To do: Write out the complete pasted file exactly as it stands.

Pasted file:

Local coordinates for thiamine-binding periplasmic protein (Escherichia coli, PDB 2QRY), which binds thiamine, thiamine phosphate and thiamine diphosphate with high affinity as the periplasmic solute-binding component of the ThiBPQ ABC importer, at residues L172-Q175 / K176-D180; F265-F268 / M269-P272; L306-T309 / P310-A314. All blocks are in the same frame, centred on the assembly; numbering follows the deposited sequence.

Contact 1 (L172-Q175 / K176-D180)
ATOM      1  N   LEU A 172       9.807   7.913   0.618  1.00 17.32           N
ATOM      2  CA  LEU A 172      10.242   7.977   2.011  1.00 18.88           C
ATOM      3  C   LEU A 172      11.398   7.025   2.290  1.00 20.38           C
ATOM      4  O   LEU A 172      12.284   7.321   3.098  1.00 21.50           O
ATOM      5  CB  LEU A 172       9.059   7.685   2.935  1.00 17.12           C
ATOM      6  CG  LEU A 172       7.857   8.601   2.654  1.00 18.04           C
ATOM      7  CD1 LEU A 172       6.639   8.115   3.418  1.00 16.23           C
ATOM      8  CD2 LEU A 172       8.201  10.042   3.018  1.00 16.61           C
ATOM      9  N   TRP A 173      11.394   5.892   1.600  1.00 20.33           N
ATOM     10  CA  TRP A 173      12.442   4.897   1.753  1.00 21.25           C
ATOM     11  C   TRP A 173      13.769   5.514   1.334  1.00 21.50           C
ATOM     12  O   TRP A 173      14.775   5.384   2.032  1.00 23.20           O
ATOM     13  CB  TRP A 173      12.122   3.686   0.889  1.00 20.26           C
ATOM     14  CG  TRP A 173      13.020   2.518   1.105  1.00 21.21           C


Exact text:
Local coordinates for thiamine-binding periplasmic protein (Escherichia coli, PDB 2QRY), which binds thiamine, thiamine phosphate and thiamine diphosphate with high affinity as the periplasmic solute-binding component of the ThiBPQ ABC importer, at residues L172-Q175 / K176-D180; F265-F268 / M269-P272; L306-T309 / P310-A314. All blocks are in the same frame, centred on the assembly; numbering follows the deposited sequence.

Contact 1 (L172-Q175 / K176-D180)
ATOM      1  N   LEU A 172       9.807   7.913   0.618  1.00 17.32           N
ATOM      2  CA  LEU A 172      10.242   7.977   2.011  1.00 18.88           C
ATOM      3  C   LEU A 172      11.398   7.025   2.290  1.00 20.38           C
ATOM      4  O   LEU A 172      12.284   7.321   3.098  1.00 21.50           O
ATOM      5  CB  LEU A 172       9.059   7.685   2.935  1.00 17.12           C
ATOM      6  CG  LEU A 172       7.857   8.601   2.654  1.00 18.04           C
ATOM      7  CD1 LEU A 172       6.639   8.115   3.418  1.00 16.23           C
ATOM      8  CD2 LEU A 172       8.201  10.042   3.018  1.00 16.61           C
ATOM      9  N   TRP A 173      11.394   5.892   1.600  1.00 20.33           N
ATOM     10  CA  TRP A 173      12.442   4.897   1.753  1.00 21.25           C
ATOM     11  C   TRP A 173      13.769   5.514   1.334  1.00 21.50           C
ATOM     12  O   TRP A 173      14.775   5.384   2.032  1.00 23.20           O
ATOM     13  CB  TRP A 173      12.122   3.686   0.889  1.00 20.26           C
ATOM     14  CG  TRP A 173      13.020   2.518   1.105  1.00 21.21           C